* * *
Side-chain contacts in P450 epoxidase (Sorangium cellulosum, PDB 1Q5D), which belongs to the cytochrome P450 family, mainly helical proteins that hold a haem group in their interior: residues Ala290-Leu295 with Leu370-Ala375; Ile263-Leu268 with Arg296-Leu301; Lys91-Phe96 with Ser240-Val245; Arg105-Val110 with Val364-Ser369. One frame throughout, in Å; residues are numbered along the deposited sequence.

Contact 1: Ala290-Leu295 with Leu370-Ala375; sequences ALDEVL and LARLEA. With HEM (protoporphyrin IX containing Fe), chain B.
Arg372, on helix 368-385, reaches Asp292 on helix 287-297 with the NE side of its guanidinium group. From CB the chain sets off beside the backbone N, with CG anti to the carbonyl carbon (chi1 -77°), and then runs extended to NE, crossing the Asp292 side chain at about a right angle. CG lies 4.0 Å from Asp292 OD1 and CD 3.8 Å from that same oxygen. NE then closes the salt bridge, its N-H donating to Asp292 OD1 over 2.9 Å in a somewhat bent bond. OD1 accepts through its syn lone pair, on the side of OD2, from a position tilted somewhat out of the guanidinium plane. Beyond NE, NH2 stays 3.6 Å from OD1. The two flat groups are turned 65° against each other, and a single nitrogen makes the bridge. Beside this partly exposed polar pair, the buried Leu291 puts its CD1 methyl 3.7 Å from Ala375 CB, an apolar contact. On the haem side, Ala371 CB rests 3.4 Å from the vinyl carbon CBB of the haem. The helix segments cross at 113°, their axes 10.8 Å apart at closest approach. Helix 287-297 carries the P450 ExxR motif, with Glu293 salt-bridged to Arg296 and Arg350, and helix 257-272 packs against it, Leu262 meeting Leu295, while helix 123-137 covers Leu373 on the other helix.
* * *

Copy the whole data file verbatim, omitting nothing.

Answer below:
Side-chain contacts in P450 epoxidase (Sorangium cellulosum, PDB 1Q5D), which belongs to the cytochrome P450 family, mainly helical proteins that hold a haem group in their interior: residues Ala290-Leu295 with Leu370-Ala375; Ile263-Leu268 with Arg296-Leu301; Lys91-Phe96 with Ser240-Val245; Arg105-Val110 with Val364-Ser369. One frame throughout, in Å; residues are numbered along the deposited sequence.

Contact 1: Ala290-Leu295 with Leu370-Ala375; sequences ALDEVL and LARLEA. With HEM (protoporphyrin IX containing Fe), chain B.
Arg372, on helix 368-385, reaches Asp292 on helix 287-297 with the NE side of its guanidinium group. From CB the chain sets off beside the backbone N, with CG anti to the carbonyl carbon (chi1 -77°), and then runs extended to NE, crossing the Asp292 side chain at about a right angle. CG lies 4.0 Å from Asp292 OD1 and CD 3.8 Å from that same oxygen. NE then closes the salt bridge, its N-H donating to Asp292 OD1 over 2.9 Å in a somewhat bent bond. OD1 accepts through its syn lone pair, on the side of OD2, from a position tilted somewhat out of the guanidinium plane. Beyond NE, NH2 stays 3.6 Å from OD1. The two flat groups are turned 65° against each other, and a single nitrogen makes the bridge. Beside this partly exposed polar pair, the buried Leu291 puts its CD1 methyl 3.7 Å from Ala375 CB, an apolar contact. On the haem side, Ala371 CB rests 3.4 Å from the vinyl carbon CBB of the haem. The helix segments cross at 113°, their axes 10.8 Å apart at closest approach. Helix 287-297 carries the P450 ExxR motif, with Glu293 salt-bridged to Arg296 and Arg350, and helix 257-272 packs against it, Leu262 meeting Leu295, while helix 123-137 covers Leu373 on the other helix.